Vaughn v. Dormire

Filing 42

MEMORANDUM AND ORDER - IT IS HEREBY ORDERED that movants motion to reopen his previous habeas petition [Doc. # 41 ] is denied. IT IS FURTHER ORDERED that movants motion for judicial notice of adjudicative facts [Doc. # 40 ] is denied. Signed by District Judge Carol E. Jackson on 4/2/14. (KJS)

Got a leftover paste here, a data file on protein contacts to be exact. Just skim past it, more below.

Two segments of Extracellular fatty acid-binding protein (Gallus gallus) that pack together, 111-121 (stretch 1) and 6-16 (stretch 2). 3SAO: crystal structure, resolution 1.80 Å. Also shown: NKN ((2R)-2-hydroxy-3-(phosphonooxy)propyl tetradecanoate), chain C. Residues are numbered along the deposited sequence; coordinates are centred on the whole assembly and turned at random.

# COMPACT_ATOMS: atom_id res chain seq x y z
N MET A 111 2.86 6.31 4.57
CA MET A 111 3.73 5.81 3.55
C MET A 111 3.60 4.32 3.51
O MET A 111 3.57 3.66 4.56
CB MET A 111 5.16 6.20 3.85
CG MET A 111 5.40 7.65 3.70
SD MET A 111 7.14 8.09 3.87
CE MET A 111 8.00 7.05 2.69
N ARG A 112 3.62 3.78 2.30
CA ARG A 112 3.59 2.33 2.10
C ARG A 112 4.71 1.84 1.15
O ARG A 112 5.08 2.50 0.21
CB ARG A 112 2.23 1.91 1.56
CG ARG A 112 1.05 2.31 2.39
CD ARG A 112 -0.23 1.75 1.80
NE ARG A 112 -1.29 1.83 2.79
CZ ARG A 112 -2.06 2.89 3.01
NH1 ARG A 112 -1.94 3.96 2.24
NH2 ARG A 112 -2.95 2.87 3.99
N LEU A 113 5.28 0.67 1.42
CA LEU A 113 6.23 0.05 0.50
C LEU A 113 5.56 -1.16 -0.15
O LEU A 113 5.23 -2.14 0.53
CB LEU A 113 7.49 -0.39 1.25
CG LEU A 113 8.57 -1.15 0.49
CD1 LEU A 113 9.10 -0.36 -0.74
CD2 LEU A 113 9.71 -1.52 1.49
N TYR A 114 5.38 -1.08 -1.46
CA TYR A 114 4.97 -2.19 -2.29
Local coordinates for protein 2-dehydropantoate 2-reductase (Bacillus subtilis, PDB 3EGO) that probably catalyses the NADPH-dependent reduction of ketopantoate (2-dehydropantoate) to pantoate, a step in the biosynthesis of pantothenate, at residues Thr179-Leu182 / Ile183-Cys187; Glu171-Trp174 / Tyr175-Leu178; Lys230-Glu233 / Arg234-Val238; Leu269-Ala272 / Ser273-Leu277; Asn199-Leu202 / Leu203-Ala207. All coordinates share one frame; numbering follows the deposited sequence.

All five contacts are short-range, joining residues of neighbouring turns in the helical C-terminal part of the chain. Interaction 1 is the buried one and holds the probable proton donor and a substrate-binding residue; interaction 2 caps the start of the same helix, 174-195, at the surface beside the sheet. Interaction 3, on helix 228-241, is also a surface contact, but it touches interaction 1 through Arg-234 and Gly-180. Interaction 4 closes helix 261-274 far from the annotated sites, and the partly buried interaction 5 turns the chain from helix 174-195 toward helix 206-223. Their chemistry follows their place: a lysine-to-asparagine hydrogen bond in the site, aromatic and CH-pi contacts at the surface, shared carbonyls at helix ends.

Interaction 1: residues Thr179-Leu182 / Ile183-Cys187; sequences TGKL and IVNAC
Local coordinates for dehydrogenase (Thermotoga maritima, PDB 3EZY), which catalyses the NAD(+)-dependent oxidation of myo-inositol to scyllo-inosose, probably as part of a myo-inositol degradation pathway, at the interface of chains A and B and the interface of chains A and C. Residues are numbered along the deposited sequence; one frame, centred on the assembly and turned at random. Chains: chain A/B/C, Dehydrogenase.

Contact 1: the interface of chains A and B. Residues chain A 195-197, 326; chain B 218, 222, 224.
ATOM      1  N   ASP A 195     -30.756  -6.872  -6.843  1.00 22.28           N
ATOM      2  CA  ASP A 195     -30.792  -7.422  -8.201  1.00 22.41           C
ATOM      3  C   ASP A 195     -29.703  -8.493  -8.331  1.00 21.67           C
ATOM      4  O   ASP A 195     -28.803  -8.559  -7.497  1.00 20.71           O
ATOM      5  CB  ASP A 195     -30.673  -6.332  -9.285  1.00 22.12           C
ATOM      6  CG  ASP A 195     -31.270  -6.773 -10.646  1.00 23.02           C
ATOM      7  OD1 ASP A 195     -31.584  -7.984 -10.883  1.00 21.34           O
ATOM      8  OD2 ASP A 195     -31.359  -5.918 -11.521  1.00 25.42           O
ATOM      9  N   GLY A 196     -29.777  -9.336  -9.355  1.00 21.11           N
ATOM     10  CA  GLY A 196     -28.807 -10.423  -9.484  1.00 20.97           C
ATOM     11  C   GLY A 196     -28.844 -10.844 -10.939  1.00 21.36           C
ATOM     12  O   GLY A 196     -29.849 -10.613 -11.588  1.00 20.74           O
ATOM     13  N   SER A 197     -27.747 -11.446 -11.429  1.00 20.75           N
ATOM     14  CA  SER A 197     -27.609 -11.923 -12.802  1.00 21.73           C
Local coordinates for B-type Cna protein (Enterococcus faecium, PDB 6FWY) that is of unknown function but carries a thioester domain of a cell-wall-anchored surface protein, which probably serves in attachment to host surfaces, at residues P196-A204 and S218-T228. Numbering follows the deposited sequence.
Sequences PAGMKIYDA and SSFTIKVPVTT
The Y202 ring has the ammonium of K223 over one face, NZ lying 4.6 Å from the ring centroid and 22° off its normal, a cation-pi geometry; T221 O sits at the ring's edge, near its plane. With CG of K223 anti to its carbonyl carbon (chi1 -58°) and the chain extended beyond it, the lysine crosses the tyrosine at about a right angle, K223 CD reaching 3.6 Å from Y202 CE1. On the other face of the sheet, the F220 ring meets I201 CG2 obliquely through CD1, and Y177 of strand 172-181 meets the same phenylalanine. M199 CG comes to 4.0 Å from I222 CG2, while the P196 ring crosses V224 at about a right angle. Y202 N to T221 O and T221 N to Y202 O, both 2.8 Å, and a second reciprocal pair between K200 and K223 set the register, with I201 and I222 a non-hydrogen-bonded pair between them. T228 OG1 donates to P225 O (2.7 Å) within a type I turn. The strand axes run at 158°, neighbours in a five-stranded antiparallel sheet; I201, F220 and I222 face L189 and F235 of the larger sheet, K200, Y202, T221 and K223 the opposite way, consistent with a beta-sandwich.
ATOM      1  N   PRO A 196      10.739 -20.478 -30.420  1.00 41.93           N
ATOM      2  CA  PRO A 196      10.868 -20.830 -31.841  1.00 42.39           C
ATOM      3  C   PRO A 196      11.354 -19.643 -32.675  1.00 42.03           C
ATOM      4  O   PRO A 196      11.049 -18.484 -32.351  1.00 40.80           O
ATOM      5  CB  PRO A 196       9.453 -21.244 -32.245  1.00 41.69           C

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UNITED STATES DISTRICT COURT EASTERN DISTRICT OF MISSOURI EASTERN DIVISION DARREN K. VAUGHN, ) ) ) ) ) ) ) ) ) Movant, vs. DAVE DORMIRE, Respondent. Case No. 4:09-CV-1985 (CEJ) MEMORANDUM AND ORDER This matter is before the Court on the motions of Darren K. Vaughn to reopen his habeas corpus action pursuant to Fed.R.Civ.P. 60(b)(6) and for “judicial notice of adjudicative facts.” Respondent has not filed responses in opposition, and the time allotted to do so has expired. I. Background Movant, Darren Vaughn, was convicted of two counts of first-degree robbery and two counts of armed criminal action on March 22, 2006. He failed to appear during his trial, and was apprehended four months later. Movant was sentenced on August 11, 2006 to concurrent terms of nine years of imprisonment on each count of armed criminal action, and fifteen years and twenty years on the robbery counts. The Missouri Court of Appeals dismissed movant’s appeal based on the Missouri “escape rule,” which is “a judicially-created doctrine that operates to deny the right of appeal to a defendant who escapes justice.” State v. Vaughn, 223 S.W.3d 189, 191 (Mo. Ct. App. 2007). Movant’s motion for post-conviction relief was denied by the trial court for the same reason, and the dismissal was affirmed on appeal. See Vaughn v. State, 273 S.W.3d 578 (Mo. Ct. App. 2009). On December 2, 2009, movant filed a habeas corpus petition under 28 U.S.C. § 2254, asserting four grounds for relief. The Court denied the petition on November 14, 2012, concluding that movant’s claims were procedurally defaulted. See Vaughn v. Dormire, No. 4:09-CV-1985 (CEJ), 2012 WL 5511769, at *2 (E.D. Mo. Nov. 14, 2012). Subsequently, movant filed a motion to alter or amend judgment pursuant to Fed.R.Civ.P. 59(e) and a motion for a certificate of appealability, both of which were denied. On October 9, 2013, the United States Court of Appeals for the Eighth Circuit denied movant’s application for a certificate of appealability and dismissed his appeal. [Doc. #37]. II. Discussion The Antiterrorism and Effective Death Penalty Act (AEDPA), 28 U.S.C. § 2244, imposes three requirements on a second or successive habeas petition: First, any claim that has already been adjudicated in a previous petition must be dismissed. § 2244(b)(1). Second, any claim that has not already been adjudicated must be dismissed unless it relies on either a new and retroactive rule of constitutional law or new facts showing a high probability of actual innocence. § 2244(b)(2). Third, before the district court may accept a successive petition for filing, the court of appeals must determine that it presents a claim not previously raised that is sufficient to meet § 2244(b)(2)’s new-rule or actual-innocence provisions. § 2244(b)(3). Gonzalez v. Crosby, 545 U.S. 524, 529-30 (2005). While Rule 60(b) allows a habeas petitioner to seek relief from final judgment and request reopening of his case, the rule only applies to the extent that it is consistent with the AEDPA. Id. at 529. Therefore, if the Court determines movant’s Rule 60(b) motion to be a second or successive habeas petition, the Court must dismiss it for failure to obtain authorization from the Eighth Circuit Court of Appeals, or alternatively transfer the motion to the Eighth Circuit. United States v. Boyd, 304 F.3d 813, 814 (8th Cir. 2002). -2- A Rule 60(b) motion is considered a second or successive habeas corpus petition if it contains a “claim.” Ward v. Norris, 577 F.3d 925, 933 (8th Cir. 2009). A Rule 60(b) motion contains a claim if it “seeks to add a new ground for relief” or “attacks the federal court’s previous resolution of a claim on the merits.” Gonzalez, 545 U.S. at 532. “[A] motion does not attack a federal court’s determination on the merits if it merely asserts that a previous ruling which precluded a merits determination was in error - for example, a denial for such reasons as failure to exhaust, procedural default, or statute-of-limitations bar.” Ward, 577 F.3d at 933 (citations and quotations omitted). In the instant case, movant argues that the Court should have considered the merits of his claims, rather than finding them to be procedurally defaulted. Accordingly, his motion does not contain a “claim,” and the Court has jurisdiction to consider it. Movant argues that he is entitled to relief from final judgment under Fed.R.Civ.P. 60(b)(6), which provides that a court may relieve a party from a final judgment due to “any ... reason [other than those listed in Rule 60(b)(1)-(5)] that justifies relief.” Movant contends he is entitled to relief based on Martinez v. Ryan, 132 S.Ct. 1309 (2012) and Trevino v. Thaler, 133 S.Ct. 1911 (2013), in which the Supreme Court held that, under certain circumstances, ineffective assistance of post-conviction counsel can be “cause” excusing procedural default. However, as this Court recently explained, the Martinez decision does not constitute extraordinary circumstances warranting Rule 60(b) relief. See DeJournett v. Luebbers, No. 4:01-CV-1341 (CEJ), 2014 WL 81837, at *4 (E.D. Mo. Jan. 9, 2014). More importantly, the reason for movant’s procedural default is unrelated to post-conviction counsel’s performance. Instead, it is the Missouri “escape rule” that bars federal habeas review of the merits of his claims. -3- In conclusion, movant has not sufficiently demonstrated circumstances justifying the reopening of his previous habeas case. Additionally, the Court finds that movant has not made a substantial showing of the denial of a constitutional right. See 28 U.S.C. § 2253. Therefore, the Court will not issue a certificate of appealability. Accordingly, IT IS HEREBY ORDERED that movant’s motion to reopen his previous habeas petition [Doc. #41] is denied. IT IS FURTHER ORDERED that movant’s motion for judicial notice of adjudicative facts [Doc. #40] is denied. ___________________________ CAROL E. JACKSON UNITED STATES DISTRICT JUDGE Dated this 2nd day of April, 2014. -4-